What is the definition of rest day in the Employment Ordinance? Can an employer force an employee to work on rest days?

What is the definition of rest day in the Employment Ordinance? Can an employer force an employee to work on rest days?

Hong Kong’s labor legislation, the Employment Ordinance, protects the rights and interests of eligible employees, including the right to rest days. Many newcomers to the workplace, or even colleagues in the personnel department, may not be aware of the differences and related details of statutory holidays, rest days, and paid annual leave. Employers should also understand the definition of rest days in the Ordinance before proposing compensatory leave or leave with pay, to avoid being prosecuted, fined, and convicted at any time for violating labor laws.

What is a “rest day”?

There is a clear definition of rest days in Chapter 4 of the Employment Ordinance. Rest day means a period of not more than 24 consecutive hours in which an employee has the right not to work for the employer, and if the employee is employed under a continuous contract, they are entitled to not less than 1 day after every 7 working days. Rest days are calculated separately from paid holidays and statutory holidays for their rights and interests.

Depending on the type of business and type of work, rest days can be divided into fixed and non-fixed ones, which are generally designated by the employer and can be notified to the employee orally or in writing about the vacation schedule:

• Fixed rest days – Employers are only required to notify employees of rest day arrangements once.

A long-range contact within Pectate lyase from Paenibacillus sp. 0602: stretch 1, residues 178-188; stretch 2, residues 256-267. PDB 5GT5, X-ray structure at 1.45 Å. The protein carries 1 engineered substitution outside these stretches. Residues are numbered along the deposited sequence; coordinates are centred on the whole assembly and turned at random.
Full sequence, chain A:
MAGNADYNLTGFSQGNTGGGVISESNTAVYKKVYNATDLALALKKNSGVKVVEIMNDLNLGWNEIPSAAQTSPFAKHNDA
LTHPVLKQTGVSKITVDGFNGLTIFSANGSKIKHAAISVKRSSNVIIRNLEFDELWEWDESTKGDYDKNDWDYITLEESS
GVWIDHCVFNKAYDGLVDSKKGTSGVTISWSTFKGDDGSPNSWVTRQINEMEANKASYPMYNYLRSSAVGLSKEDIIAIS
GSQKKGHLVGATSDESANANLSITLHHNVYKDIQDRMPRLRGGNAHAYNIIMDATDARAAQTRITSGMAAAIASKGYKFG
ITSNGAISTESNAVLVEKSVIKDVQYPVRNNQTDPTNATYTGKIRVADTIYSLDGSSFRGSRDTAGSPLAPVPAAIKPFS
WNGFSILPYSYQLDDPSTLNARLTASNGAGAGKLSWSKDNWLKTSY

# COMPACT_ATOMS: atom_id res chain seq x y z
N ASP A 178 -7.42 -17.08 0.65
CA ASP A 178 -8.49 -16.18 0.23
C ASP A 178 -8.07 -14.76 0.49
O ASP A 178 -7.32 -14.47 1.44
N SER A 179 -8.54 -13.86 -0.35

• Irregular rest days – Employers are required to notify employees of the schedule of rest days within the month prior to the start of the month.

Forced/voluntary work on rest days?

According to the Ordinance, an employer shall not force an employee under a continuous contract to work on rest days. However, if the situation is due to a breakdown of business machines, factory equipment, or any emergency, the employer may require the employee to come to work on the same day. In the event of these emergencies, the employer should also make other arrangements to extend the rest day to the employee within 30 days and notify the employee within 48 hours of the original rest day.

And if the employee is over 18 years old and is not in an industrial undertaking, if he voluntarily works for the employer on rest days, it will not violate the law. Similarly, with the mutual consent of the employer and the employee, another rest day for the employee shall be designated and arranged within 30 days.

The rest day falls on a statutory holiday.

If a rest day coincides with a statutory holiday, the employer needs to arrange for the employee to take the statutory holiday as a substitute on the next working day (the day following a non-holiday).

In addition, employers cannot require employees to take rest days on statutory holidays, because employees are entitled to the two dates.

Do you know how to calculate salary on rest days?

According to the current Employment Ordinance, are rest days paid or unpaid? This aspect still needs to be subject to the prior agreement between the employer and the employee, which is not clearly stipulated in the law.

However, when faced with the calculation of rest day pay, the Labor Department reminds employers that they should record and clearly keep the compensatory leave and related information taken by their employees to avoid unnecessary disputes in the future.

In addition, if there is any condition in the employment contract that requires the employee to work on rest days to receive the annual bonus or year-end payment, the contract provisions are also void.

Penalties for rest day violations?

Whenever an employer unreasonably refuses or does not allow an employee to take leave on a statutory, alternative, or substituted holiday, or withholds holiday pay, it constitutes an offense and is liable to prosecution upon conviction, and to the maximum fine is HKD50,00.

The above information is for reference only. If you have any questions about entrepreneurship, labor law, or accounting, we welcome your inquiries.

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